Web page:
The United Nations (UN) continues to work side-by-side with lesbian, gay, bisexual, transgender, intersex, and queer (LGBTIQ+) people and our partners to drive forward equality and human rights for all. These are vital efforts given that LGTBIQ+ people are often denied their human rights -- unable to access legal protection, healthcare, or other basic services, for instance. In 69 countries, consensual same-sex relations continue to be criminalised. Moreover, many LGBTIQ+ people do not have bodily autonomy and some are forced to undergo medical treatment or needless surgery. That includes unscientific ‘conversion therapies’ that can cause physical and psychological trauma -- so much so that a UN report has noted that these practices could be tantamount to acts of cruel, inhuman or degrading treatment.
Indeed, millions of LGBTIQ+ people around the world continue to experience prejudice, discrimination, stigma, hostility, and violence on a daily basis. The COVID-19 pandemic has further exacerbated the social exclusion and violence experienced by LGBTIQ+ people and deepened inequalities. Yet tangible progress is being made on promoting equality and human rights of LGBTIQ+ people across the world -- from the decriminalization of same-sex relations to the enactment of laws prohibiting discrimination. Indeed, 56 of 175 countries and locations surveyed experienced increases in acceptance for LGBTIQ+ people since 1980. Unfortunately, this progress is neither sufficient nor universal. Even where rights-affirming legislation is in place, deeply ingrained social norms may not fully reflect this. We can and must do more.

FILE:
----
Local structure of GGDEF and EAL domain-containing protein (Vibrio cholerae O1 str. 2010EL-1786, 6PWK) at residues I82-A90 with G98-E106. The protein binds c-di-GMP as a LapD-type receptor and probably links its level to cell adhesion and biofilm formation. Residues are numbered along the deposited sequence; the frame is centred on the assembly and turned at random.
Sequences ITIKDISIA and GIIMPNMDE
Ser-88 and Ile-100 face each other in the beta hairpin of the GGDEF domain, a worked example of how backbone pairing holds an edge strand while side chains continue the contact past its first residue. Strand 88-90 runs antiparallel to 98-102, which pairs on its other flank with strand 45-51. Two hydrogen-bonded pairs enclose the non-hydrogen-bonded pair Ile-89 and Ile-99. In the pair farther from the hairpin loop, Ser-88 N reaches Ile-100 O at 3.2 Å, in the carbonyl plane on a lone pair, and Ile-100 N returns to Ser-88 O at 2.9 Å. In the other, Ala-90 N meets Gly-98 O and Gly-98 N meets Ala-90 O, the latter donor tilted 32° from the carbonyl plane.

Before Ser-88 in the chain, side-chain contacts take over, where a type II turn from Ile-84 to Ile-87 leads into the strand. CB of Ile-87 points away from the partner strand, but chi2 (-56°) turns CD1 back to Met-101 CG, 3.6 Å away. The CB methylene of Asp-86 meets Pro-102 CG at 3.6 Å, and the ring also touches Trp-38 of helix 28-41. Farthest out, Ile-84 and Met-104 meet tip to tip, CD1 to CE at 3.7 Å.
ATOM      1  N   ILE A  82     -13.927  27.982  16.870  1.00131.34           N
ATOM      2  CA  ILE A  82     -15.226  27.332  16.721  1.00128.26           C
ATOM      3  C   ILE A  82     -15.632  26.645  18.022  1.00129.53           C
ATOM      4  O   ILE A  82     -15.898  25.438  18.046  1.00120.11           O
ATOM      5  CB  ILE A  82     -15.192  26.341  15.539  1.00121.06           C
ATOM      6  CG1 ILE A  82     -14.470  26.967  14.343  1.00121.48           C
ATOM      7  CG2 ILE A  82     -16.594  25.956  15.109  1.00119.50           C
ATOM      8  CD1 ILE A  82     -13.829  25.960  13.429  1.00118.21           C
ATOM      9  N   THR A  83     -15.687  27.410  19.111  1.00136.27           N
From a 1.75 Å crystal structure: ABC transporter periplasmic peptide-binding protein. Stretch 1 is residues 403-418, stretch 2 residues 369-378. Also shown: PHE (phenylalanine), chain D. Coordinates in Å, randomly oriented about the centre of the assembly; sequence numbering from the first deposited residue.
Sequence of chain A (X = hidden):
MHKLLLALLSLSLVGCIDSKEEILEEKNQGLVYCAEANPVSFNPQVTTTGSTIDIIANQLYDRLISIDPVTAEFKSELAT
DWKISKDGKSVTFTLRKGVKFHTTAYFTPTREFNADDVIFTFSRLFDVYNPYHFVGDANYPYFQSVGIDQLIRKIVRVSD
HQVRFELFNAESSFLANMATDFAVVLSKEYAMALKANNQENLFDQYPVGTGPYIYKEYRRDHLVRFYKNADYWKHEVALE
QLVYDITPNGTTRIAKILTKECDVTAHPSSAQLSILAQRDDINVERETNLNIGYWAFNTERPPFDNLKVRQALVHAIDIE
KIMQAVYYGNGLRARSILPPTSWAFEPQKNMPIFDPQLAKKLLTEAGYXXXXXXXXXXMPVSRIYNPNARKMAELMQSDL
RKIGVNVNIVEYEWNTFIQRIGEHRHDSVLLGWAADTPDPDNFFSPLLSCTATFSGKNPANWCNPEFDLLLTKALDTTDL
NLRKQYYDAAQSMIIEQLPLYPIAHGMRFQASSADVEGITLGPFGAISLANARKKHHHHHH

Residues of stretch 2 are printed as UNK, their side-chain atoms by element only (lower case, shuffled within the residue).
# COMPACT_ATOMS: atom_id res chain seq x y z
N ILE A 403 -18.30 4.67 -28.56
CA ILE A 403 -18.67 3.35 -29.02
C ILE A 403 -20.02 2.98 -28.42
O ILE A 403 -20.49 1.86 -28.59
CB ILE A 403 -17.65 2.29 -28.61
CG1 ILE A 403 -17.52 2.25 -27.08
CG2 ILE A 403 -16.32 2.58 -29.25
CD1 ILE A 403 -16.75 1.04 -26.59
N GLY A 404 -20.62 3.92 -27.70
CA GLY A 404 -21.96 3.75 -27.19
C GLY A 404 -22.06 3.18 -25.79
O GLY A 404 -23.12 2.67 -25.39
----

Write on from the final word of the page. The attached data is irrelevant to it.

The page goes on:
The United Nations Development Programme (UNDP) is working with 72 countries to support the inclusion and rights of LGBTIQ+ people through partnerships with governments and civil society to develop enabling laws and policies. For instance, UNDP and our partners supported Angola and Bhutan to decriminalize adult consensual same-sex relations. Or look to Thailand, where UNDP supported parliamentarians and civil society in developing legislation on anti-discrimination, legal gender recognition, and civil partnerships. Or to India, where UNDP is working with communities and state health departments to advance COVID-19 vaccination programmes and social protection schemes that aim to ensure the inclusion of LGBTIQ+ people. Since 2017, the Being LGBTIQ+ in the Caribbean, a programme funded by USAID and led by UNDP, has empowered over 1,800 human rights defenders -- helping the LGBTIQ+ community to access justice and exercise their rights.
This theme of this year’s International Day Against Homophobia, Transphobia and Biphobia (IDAHOBIT), ‘Our Bodies, Our Lives, Our Rights’, is a reminder that everyone must have the right to make decisions about their bodies and their lives. Indeed, all of us must play a role in standing up and speaking out against hate, discrimination, and violence -- wherever and whenever it occurs. Within UNDP, we are leveraging resources such as the UN-GLOBE Recommendations for Inclusive Workplaces for Trans and Gender Non-conforming Staff to help ensure greater inclusion of all gender identities. UNDP, the entire UN family, and our many partners are committed to supporting countries and communities across the world to make inclusion, non-discrimination, and equal opportunities a reality for all. Our collective commitment to the Sustainable Development Goals and our efforts to reach those furthest behind first simply cannot be met until LGBTIQ+ people are treated as equals under the law -- and in their everyday lives.